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Know Your Enemy

Excess Tension: Know Your Enemy

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RedEyesImagine someone who aspires to be a world class sprinter. Hes lean and athletic—by all appearances likely to excel with proper training. So hes taken on by a good coach. Now imagine this aspiring sprinter has invisible weights strapped to his feet. These weights have been there all his life. Hes unaware of them, and since theyre invisible, no one else can see them. Throughout his training, he never equals the performance of other sprinters who arent similarly hampered. His coach tries everything he knows, but our aspiring sprinter never improves enough to become a world class athlete. Eventually both the coach and the aspiring sprinter give up. Neither ever knows the true cause of the failure. The coach never knows because he cant see the weights, nor can he feel what the aspiring sprinter feels. The aspiring sprinter never knows because this excess weight is all hes ever known, and thus feels normal to him. Hes unaware that other sprinters arent similarly encumbered. Bear in mind that the solution is simple: remove the invisible weights. But how would anyone in this scenario hit on the solution? It would take a leap of imagination for anyone to discover the true cause of the failure.

In reality, of course, no guitarist is struggling against invisible weights. But excess tension has the same effect on our playing. And without good training in learning to recognize excess tension, it can go just as unnoticed as invisible weights. You need to minimize excess tension as much as possible. And to minimize it, you must first recognize it. Here are four good ways to increase your sensitivity to tension.

Step 1: While standing, allow your arms to hang loosely. This is a relaxed feeling, good for guitar playing. Now shrug your shoulders as tightly as you can. This is a very tense feeling, bad for guitar playing. Unshrug your shoulders and again allow your arms to hang loosely, back to the relaxed feeling. Now shrug your shoulders slightly less than before—although theyre not as tense, this is still a tense feeling, one to be avoided in guitar playing. Then relax again. Now alternately shrug and relax your shoulders, each time shrugging with a little less force, until your last shoulder shrug is barely perceptible. Your goal is to gradually develop your perception of even the slightest hint of tension.

Step 2: Still standing, allow your arms to hang loosely. Now, without shrugging your shoulders, clench your fists and tense your arms as tightly as you can. This is a very tense feeling, bad for guitar playing. Then unclench your fists and again allow your arms to hang loosely, back to the relaxed feeling. As in the previous step, clench your fists and tighten your arms a bit less than before. This is still a tense feeling—one to be avoided in guitar playing. And as in the previous step, alternately clench and unclench, each time clenching with a little less force, until your last clench is barely perceptible. Again, your goal is to gradually develop your perception of even the slightest hint of tension.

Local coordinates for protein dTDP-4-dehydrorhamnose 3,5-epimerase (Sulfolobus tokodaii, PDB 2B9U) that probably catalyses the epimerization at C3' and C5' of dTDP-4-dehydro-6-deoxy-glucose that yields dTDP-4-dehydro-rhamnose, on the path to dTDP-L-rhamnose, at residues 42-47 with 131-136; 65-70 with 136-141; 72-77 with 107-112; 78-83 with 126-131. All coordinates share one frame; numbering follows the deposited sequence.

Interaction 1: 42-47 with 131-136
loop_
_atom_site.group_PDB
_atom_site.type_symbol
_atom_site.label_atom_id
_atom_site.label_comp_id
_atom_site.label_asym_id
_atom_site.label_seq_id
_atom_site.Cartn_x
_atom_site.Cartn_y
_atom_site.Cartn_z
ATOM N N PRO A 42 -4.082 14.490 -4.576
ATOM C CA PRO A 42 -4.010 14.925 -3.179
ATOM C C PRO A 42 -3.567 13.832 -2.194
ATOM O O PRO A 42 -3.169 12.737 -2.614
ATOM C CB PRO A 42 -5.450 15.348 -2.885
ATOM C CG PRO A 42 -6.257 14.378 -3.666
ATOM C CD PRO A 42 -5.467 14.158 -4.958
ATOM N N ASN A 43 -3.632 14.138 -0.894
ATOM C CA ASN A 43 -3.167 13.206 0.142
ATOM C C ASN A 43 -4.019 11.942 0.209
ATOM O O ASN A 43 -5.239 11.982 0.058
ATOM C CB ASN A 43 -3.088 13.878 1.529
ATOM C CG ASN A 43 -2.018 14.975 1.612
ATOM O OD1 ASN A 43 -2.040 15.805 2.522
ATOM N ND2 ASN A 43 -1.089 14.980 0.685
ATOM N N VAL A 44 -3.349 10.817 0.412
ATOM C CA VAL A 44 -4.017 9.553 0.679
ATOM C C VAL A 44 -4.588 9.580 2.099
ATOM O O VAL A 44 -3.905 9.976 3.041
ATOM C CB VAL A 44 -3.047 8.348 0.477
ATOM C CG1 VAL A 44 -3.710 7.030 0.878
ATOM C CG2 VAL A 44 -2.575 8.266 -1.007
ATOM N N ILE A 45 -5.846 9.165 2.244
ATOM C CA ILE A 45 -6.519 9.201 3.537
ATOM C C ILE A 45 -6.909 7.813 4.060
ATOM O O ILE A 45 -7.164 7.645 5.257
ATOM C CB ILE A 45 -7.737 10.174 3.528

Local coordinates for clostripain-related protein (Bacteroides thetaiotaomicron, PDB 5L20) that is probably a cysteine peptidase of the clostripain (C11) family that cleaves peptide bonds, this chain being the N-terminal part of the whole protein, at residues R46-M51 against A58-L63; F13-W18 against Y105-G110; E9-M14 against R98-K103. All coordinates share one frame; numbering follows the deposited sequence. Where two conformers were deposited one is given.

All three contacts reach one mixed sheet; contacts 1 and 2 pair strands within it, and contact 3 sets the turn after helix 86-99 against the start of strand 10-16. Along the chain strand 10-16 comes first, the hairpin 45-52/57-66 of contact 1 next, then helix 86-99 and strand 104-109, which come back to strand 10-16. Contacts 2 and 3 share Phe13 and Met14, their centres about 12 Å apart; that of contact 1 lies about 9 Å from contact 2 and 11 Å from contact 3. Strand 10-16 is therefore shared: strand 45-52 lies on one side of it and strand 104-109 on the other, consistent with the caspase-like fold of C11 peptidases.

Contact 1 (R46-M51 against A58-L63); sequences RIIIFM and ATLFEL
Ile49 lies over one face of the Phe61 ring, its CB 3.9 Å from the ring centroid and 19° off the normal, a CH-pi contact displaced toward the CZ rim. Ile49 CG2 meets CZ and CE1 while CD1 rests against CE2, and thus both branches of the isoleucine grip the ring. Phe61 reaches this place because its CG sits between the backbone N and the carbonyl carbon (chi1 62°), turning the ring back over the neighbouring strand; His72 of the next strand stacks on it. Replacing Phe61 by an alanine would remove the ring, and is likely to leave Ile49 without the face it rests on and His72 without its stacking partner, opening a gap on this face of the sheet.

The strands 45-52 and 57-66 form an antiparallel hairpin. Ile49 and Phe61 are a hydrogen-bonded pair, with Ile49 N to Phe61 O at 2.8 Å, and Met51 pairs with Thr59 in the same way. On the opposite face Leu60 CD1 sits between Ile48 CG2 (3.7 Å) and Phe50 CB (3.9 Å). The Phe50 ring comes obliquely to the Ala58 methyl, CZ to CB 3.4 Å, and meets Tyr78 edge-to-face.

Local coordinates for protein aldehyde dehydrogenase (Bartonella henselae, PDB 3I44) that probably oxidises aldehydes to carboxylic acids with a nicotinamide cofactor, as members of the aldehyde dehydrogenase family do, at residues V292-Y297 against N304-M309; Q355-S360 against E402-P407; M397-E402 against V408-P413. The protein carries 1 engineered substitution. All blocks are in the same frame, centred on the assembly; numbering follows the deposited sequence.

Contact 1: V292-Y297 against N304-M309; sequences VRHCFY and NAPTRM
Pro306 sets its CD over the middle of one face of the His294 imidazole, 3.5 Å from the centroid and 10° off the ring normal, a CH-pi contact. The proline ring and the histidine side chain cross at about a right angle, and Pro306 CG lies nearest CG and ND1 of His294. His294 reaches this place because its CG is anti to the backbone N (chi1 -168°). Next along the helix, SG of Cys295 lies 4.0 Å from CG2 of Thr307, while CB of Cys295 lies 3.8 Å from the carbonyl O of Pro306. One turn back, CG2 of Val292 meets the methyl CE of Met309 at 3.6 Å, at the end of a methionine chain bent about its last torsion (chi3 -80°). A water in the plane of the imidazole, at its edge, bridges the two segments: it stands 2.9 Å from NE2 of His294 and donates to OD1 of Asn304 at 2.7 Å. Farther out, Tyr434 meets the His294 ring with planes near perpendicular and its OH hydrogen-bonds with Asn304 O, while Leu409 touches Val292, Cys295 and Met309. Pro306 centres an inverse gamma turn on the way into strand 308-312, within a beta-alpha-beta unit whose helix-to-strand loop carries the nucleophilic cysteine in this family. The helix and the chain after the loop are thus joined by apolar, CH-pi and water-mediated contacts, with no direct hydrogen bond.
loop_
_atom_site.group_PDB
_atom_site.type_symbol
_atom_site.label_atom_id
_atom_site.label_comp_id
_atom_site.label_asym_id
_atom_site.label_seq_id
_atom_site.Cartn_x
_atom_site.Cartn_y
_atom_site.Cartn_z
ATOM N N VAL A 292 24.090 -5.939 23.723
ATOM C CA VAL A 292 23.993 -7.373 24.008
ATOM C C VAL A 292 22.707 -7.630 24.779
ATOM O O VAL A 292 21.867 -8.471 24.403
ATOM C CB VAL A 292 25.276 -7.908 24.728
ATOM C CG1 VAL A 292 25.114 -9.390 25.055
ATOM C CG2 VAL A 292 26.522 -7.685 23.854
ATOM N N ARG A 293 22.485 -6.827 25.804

Note: These first two kinds of tension can be minimized in good playing, but they cant be entirely eliminated. Some of this tension is inevitable in guitar playing. Nonetheless, it can be minimized if you learn to recognize and control it.

Step 3: Clench your teeth as tightly as you can. (Be sure your tongue is out of the way, and dont break anything.) This is a very tense feeling, bad for guitar playing. Now unclench your teeth, back to a relaxed feeling. As in the previous steps, clench your teeth a bit less than before. This is still a tense feeling—one to be avoided in guitar playing. And as in the previous steps, alternately clench and unclench, each time clenching with a little less force, until your last clench is barely perceptible. Again, your goal is to gradually hone your perception of even the slightest hint of tension.

Step 4: Breathe normally, in a relaxed manner. This a a relaxed feeling, good for guitar playing. Now breathe irregularly, as though youre very nervous or scared. This is a tense feeling, bad for guitar playing. Then breathe normally, back to the relaxed feeling. Now breathe irregularly slightly less than before—although youre not as tense, this is still a tense feeling, one to be avoided in guitar playing. Then go back to normal breathing. As in the previous steps, alternately breathe irregularly and normally, dialing down the irregular breathing until its barely perceptible. Again, your goal is to gradually develop your perception of even the slightest hint of irregular breathing.

Note: The tension you feel in steps 3 and 4 is absolutely unnecessary in guitar playing. Teeth clenching and irregular breathing serve no useful purpose in playing. They should be minimized as much as possible—ideally, they should be eliminated.

The purpose of these four steps is to refine your sensitivity to excess tension. With this refined perception, youll be able to hone the ease and efficiency of your technique.

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